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Florida Air Guard Conducts Cold Weather Training in Michigan

  • Published
  • By Senior Airman Jesse Hanson,
  • 125th Fighter Wing Public Affairs

ALPENA COMBAT READINESS TRAINING CENTER, Mich. – Florida Air National Guard Airmen of the 290th Joint Communications Support Squadron traveled to Michigan to test mission capabilities and readiness in frigid weather Feb. 6-17.

The Alpena Combat Readiness Training Center training tested the unit’s ability to establish and operate full-scale, self-sustaining communication in any environment. 

The training also prepared Airmen for future warfare challenges by focusing on possible cold weather and contested environments. The ability to adapt quickly in harsh environments will be essential to maintaining operations and remaining fully mission ready, said Maj. Paul Martin, 290th JCSS commander.

“This is not just about setting up communication,” said Martin. “It’s about being familiar with the unfamiliar, and most folks within the unit are unfamiliar with that cold environment.”

During the two-week training, Airmen attended classes primarily taught and evaluated by wingmen in their squadron. The Airmen learned how to find wood and start a fire in the snow, tie knots to build a shelter with tarps, and purify water. Everyone also helped create a natural shelter using a fallen tree and layers of large tree limbs, sticks, leaves and dirt.

Master Sgt. Reid Allen, a survival, evasion, resistance and escape specialist, and two other SERE specialists instructed Airmen on basic survival techniques in frigid temperatures, freezing rain and snow.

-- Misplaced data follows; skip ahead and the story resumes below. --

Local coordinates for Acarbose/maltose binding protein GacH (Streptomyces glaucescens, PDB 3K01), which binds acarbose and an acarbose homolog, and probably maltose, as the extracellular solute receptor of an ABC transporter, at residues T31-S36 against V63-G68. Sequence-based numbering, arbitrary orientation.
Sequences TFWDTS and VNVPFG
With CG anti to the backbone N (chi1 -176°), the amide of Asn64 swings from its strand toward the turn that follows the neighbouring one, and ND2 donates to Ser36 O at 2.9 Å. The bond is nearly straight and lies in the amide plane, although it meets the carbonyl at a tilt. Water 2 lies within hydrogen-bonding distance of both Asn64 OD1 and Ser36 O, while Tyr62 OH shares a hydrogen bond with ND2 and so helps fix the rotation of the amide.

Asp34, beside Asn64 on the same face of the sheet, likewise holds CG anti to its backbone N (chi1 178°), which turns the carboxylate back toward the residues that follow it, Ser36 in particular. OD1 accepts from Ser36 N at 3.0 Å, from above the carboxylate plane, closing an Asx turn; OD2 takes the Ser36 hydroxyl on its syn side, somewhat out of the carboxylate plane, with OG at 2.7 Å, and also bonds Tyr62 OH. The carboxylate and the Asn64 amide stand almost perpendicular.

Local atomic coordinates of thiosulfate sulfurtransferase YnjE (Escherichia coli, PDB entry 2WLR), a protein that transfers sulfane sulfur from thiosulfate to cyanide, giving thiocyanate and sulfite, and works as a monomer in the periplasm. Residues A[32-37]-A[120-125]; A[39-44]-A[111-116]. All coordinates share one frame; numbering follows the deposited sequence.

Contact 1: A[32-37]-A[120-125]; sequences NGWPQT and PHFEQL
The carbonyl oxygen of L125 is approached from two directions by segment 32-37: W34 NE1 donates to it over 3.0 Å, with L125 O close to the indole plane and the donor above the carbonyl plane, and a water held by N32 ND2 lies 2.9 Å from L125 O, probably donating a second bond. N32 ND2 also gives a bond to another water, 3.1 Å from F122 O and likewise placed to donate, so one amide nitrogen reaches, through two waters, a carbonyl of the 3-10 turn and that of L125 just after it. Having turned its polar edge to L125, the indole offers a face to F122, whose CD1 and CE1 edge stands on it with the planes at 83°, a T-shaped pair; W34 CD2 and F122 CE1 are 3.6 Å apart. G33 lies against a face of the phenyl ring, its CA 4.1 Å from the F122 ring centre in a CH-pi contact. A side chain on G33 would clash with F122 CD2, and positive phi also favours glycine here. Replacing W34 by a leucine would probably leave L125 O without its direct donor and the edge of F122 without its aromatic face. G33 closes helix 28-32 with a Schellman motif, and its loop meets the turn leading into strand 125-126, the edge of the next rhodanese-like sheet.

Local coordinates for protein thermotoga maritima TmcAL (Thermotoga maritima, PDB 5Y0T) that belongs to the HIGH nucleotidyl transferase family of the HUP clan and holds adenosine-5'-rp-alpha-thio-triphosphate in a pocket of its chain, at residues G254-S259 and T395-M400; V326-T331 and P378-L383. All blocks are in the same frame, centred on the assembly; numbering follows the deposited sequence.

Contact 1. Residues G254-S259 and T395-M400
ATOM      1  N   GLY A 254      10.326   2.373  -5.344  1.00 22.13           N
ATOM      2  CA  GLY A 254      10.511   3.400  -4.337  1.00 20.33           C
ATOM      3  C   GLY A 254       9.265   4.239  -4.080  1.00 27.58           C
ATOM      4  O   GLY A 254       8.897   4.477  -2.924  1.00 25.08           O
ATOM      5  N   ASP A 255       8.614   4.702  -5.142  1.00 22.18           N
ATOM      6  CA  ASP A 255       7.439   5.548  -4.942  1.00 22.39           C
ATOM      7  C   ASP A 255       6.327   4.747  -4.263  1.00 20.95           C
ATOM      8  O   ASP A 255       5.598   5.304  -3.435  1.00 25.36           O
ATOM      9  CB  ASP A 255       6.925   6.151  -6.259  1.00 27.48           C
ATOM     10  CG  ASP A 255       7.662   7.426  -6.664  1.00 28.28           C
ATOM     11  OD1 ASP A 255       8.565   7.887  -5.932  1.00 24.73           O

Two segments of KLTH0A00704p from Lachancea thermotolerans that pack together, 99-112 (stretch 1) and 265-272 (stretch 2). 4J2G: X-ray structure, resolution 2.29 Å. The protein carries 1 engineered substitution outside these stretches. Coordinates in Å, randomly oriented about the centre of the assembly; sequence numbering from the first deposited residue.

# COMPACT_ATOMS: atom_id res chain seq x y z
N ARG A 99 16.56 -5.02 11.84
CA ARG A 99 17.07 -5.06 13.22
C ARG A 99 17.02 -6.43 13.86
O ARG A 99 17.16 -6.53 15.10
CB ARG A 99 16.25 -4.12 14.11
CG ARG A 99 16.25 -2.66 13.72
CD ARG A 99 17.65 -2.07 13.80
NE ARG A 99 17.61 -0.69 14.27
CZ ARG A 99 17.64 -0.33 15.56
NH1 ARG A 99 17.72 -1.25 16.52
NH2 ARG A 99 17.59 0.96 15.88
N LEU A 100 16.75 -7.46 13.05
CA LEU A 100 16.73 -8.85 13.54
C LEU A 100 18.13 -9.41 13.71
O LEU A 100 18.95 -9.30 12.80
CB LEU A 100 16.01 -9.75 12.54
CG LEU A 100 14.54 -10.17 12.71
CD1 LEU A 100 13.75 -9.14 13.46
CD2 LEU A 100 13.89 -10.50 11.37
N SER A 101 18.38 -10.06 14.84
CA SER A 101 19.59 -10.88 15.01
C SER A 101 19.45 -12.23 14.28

“Historically, we’ve had isolated incidents with anything from an F-16 ejecting over hostile territory to someone getting lost on a drive or a car breaking down,” said Allen. “There are numerous stories of both wartime and non-combat situations where folks have found themselves isolated away from amenities that we have at home, and these rudimentary foundational skills can apply to any of those circumstances.”

The training also satisfied ancillary readiness training in Combat Arms Training and Maintenance; Chemical, Biological, Radiological and Nuclear; Tactical Combat Casualty Care; and Cardiopulmonary Resuscitation.

Martin said the squadron’s ability to move 90 Airmen and several tons of equipment more than 1,000 miles also demonstrated logistical mastery for mission planners.

“There’s a whole aspect of the logistics, getting folks here, getting them on the plane, moving the pallets, weighing the pallets, inspecting the pallets … having the equipment of tents, the generators — it’s just such a full-scale spectrum that we’ve really been able to meet,” said Martin. “I can’t be happier with the way that this has come across from our planning to the execution.”

During the second week, the training culminated with an exercise that involved establishing tents and satellite terminals and executing a series of communication tasks. Airmen needing upgrade training were able to satisfy those requirements during the event.

“Basically, the exercise is doing a bunch of mini exercises in terms of setting up the equipment, packing up and moving it,” said Senior Master Sgt. David Greagrey, quality assurance superintendent at the 290th. “We tried to replicate real-world scenarios.”

The training met objectives to have all participants ready to deploy in an austere environment, said Master Sgt. Ron Muniz, 290th JCSS first sergeant.

“It’s a check mark,” said Muniz. “Right now, we’re in the green across the board, which is a great accomplishment in two weeks. In the comm unit community, we’re going to be one of the first to have that checkmark that we can communicate in a cold weather environment.”